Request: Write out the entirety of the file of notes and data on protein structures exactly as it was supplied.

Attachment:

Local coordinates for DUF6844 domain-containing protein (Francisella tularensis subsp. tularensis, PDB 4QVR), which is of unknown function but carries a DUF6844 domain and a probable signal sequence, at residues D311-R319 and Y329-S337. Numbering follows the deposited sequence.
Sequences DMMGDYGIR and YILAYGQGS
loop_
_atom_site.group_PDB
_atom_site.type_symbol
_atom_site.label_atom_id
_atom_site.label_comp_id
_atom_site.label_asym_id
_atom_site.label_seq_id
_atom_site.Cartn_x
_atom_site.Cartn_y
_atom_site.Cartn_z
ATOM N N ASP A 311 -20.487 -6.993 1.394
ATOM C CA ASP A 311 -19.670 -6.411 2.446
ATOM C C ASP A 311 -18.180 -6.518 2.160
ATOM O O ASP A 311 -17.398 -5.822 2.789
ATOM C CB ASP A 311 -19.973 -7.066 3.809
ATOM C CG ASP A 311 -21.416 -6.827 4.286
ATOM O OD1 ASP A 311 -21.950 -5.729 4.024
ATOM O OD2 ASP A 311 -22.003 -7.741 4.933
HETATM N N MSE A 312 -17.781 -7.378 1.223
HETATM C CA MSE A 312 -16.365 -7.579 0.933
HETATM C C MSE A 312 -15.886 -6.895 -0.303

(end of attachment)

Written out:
Local coordinates for DUF6844 domain-containing protein (Francisella tularensis subsp. tularensis, PDB 4QVR), which is of unknown function but carries a DUF6844 domain and a probable signal sequence, at residues D311-R319 and Y329-S337. Numbering follows the deposited sequence.
Sequences DMMGDYGIR and YILAYGQGS
loop_
_atom_site.group_PDB
_atom_site.type_symbol
_atom_site.label_atom_id
_atom_site.label_comp_id
_atom_site.label_asym_id
_atom_site.label_seq_id
_atom_site.Cartn_x
_atom_site.Cartn_y
_atom_site.Cartn_z
ATOM N N ASP A 311 -20.487 -6.993 1.394
ATOM C CA ASP A 311 -19.670 -6.411 2.446
ATOM C C ASP A 311 -18.180 -6.518 2.160
ATOM O O ASP A 311 -17.398 -5.822 2.789
ATOM C CB ASP A 311 -19.973 -7.066 3.809
ATOM C CG ASP A 311 -21.416 -6.827 4.286
ATOM O OD1 ASP A 311 -21.950 -5.729 4.024
ATOM O OD2 ASP A 311 -22.003 -7.741 4.933
HETATM N N MSE A 312 -17.781 -7.378 1.223
HETATM C CA MSE A 312 -16.365 -7.579 0.933
HETATM C C MSE A 312 -15.886 -6.895 -0.303